And part of the nostalgic factor of Bugs Bunny: Lost In Time also lies simply in this: being able to face enemies in apparently trivial ways, exploiting unthinkable weak points (such as a hat that is too big) or so exaggerated as to become comical (like Mugsy, the stupid and fat henchman who does not understand he is holding the same bomb dropped a moment before); being able to enjoy a gameplay formula that is not too complex (thanks to the exclusion of the "Lives" in favor of an unlimited number of attempts) but only apparently suitable for children (some levels may be too complex for a child, and the same thrust on collecting to reach 100% it seems aimed at a more adult audience); the instinct to try the same level over and over again for the sake of being able to collect all the alarm clocks and golden carrots, in a mix of characteristics typical of that era which, however, do not burden the game in the eyes of those looking for a fun and nostalgic experience at the right point.

Just as there are small goodies that could make players happy who, years later, decide to return to face the adventures of Bugs Bunny: by collecting an adequate number of golden carrots, those who play can unlock some "secret" levels which are often configured as minigames, inscribed in scenarios unrelated to the historical era in which you are at that moment. From participating in the Bullfight (in the Thirties) to skiing down the snow-capped mountains (in the Medieval Era), passing through the famous scene in which Daffy Duck and Bugs Bunny try to save their skin by changing the signs for the hunting season ( in the Stone Age).

 

"Present"

 

 

A memorable work despite the weight of the years

Bugs Bunny's time travel ends in the Present, with a small concluding scene structured to instill doubt in that player who went through the whole experience from start to finish. And we, gamers in our Present after more than fifteen years from the release of the game, we could not help but notice some small elements that Bugs Bunny: Lost In Time a memorable work, despite the fact that it has been a long time since the release of the original on PlayStation.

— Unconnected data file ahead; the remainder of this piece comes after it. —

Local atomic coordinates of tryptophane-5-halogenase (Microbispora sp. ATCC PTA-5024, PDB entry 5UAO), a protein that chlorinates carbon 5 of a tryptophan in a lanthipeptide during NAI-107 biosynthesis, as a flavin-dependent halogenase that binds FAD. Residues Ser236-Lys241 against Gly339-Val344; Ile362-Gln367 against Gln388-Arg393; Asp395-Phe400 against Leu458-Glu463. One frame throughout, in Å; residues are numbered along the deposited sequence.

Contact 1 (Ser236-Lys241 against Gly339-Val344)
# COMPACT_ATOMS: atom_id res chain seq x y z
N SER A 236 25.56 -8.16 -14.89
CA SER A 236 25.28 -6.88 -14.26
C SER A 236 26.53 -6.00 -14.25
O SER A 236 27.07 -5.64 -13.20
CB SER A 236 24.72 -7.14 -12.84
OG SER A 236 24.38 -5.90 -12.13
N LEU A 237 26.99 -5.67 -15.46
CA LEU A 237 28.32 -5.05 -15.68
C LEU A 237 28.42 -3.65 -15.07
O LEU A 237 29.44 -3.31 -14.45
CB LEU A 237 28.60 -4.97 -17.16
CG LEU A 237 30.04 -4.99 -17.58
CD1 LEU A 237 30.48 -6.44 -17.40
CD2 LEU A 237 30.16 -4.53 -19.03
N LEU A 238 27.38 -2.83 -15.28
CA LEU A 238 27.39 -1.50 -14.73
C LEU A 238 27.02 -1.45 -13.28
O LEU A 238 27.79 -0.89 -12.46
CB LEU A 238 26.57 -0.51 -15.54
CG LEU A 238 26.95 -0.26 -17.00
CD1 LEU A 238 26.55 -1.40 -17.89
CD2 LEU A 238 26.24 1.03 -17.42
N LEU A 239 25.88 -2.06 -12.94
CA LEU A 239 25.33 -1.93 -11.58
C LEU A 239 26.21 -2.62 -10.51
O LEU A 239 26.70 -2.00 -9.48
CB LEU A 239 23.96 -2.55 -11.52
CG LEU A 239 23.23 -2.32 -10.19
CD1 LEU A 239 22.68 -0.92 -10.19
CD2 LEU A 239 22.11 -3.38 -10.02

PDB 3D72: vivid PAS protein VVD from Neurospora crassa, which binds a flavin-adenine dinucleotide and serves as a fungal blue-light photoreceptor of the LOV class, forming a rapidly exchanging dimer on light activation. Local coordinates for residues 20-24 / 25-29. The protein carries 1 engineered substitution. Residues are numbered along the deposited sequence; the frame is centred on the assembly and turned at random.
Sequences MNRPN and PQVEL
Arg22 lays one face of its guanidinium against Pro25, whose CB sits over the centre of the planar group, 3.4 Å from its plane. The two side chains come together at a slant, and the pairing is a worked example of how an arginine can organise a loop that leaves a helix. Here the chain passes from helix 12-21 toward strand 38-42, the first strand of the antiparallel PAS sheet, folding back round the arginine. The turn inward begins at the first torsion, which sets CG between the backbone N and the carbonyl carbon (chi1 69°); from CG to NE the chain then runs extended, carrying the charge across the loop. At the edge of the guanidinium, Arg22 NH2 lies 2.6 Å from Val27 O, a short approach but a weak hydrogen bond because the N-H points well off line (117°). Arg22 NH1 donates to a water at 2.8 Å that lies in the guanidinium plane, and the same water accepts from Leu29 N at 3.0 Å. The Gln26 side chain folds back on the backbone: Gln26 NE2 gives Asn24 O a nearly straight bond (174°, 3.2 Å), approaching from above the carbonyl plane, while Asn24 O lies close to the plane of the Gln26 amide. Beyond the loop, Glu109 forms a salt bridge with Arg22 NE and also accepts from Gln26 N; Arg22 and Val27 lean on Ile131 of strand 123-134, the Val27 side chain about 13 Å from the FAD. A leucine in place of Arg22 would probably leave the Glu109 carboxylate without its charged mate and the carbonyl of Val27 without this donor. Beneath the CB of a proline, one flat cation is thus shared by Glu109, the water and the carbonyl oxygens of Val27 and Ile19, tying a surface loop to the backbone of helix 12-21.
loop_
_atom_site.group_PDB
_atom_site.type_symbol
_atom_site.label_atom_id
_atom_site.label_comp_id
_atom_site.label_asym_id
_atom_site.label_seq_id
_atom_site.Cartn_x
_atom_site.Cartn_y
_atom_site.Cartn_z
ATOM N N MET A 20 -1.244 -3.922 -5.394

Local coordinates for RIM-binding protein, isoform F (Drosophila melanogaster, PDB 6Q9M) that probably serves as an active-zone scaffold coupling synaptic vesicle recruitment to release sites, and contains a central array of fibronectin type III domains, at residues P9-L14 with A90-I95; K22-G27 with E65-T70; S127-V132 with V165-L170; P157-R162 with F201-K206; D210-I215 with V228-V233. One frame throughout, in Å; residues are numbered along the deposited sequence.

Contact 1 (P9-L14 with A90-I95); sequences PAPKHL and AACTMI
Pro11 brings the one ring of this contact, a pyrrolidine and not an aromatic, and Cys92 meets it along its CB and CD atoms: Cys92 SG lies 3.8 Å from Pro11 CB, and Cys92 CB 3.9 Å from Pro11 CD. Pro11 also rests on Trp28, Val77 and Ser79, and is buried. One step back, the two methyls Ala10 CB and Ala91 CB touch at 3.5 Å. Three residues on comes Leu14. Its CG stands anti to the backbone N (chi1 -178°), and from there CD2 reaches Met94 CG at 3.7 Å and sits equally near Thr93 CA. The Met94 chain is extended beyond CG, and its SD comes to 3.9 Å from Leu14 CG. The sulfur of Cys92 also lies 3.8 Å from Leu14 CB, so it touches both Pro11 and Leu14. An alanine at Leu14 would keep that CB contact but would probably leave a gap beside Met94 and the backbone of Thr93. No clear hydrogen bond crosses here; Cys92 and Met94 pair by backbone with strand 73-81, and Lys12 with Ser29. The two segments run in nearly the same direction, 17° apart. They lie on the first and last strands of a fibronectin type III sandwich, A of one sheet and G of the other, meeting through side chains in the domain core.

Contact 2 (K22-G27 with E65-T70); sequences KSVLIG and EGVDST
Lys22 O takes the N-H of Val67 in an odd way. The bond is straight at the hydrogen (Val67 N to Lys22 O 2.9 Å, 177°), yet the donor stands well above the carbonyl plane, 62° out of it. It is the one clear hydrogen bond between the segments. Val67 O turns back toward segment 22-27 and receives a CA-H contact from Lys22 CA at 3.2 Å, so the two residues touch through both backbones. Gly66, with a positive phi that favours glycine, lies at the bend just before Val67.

Bugs Bunny: Lost In Time is inscribed in a historical-playful context in which the platform genre was one of the most widespread ever, from Super Mario 64 (released in 1996) to the first Ape Escape and the series of Pandemonium. Drawing from its "opponents" elements such as substantially simple controls, inspired level-design and a strong interest in puzzles, the Infogrames title was one of those platformers that, together with Spyro and Crash, have been able to bring younger players closer to the genre and, who knows, maybe even video games in general.

After so many years, it is still difficult to say that Bugs Bunny's time-walking adventure has "aged badly", despite the presence of an occasional inaccuracy of the controls (both with the analogue and, above all, with the directional cross) . Even the backtracking required to complete the game 100% (or even just to collect the 120 alarms needed to return to the Present) weighs relatively little on the gameplay experience, especially since it is not necessary to reach the exit of a level for the game to play. record our progress in it: if we miss a golden carrot in "Witch Way To Albuquerque?", in short, it will be enough to find it and return to the Middle Ages Hub to be able to save the game anyway, finding yourself with the completed level in all its parts.

A difficult game to forget

Bugs Bunny: Lost In Time it is therefore one of those titles that it is difficult to forget, if played at the right age and with the right basic videogame experience. The colorful and well-studied levels, the Bugs Bunny jokes and the mighty kicks in c ** or Taddeo are all elements that enter the hearts of younger gamers and never leave it again, especially in the case of Looney Tunes and Bugs Bunny fans in general.

Obviously, there is no doubt that the title of Infogrames also presents defects that were already well known at the time of its release. Ultimately, however, this is only a simple, very nostalgic "Downswing".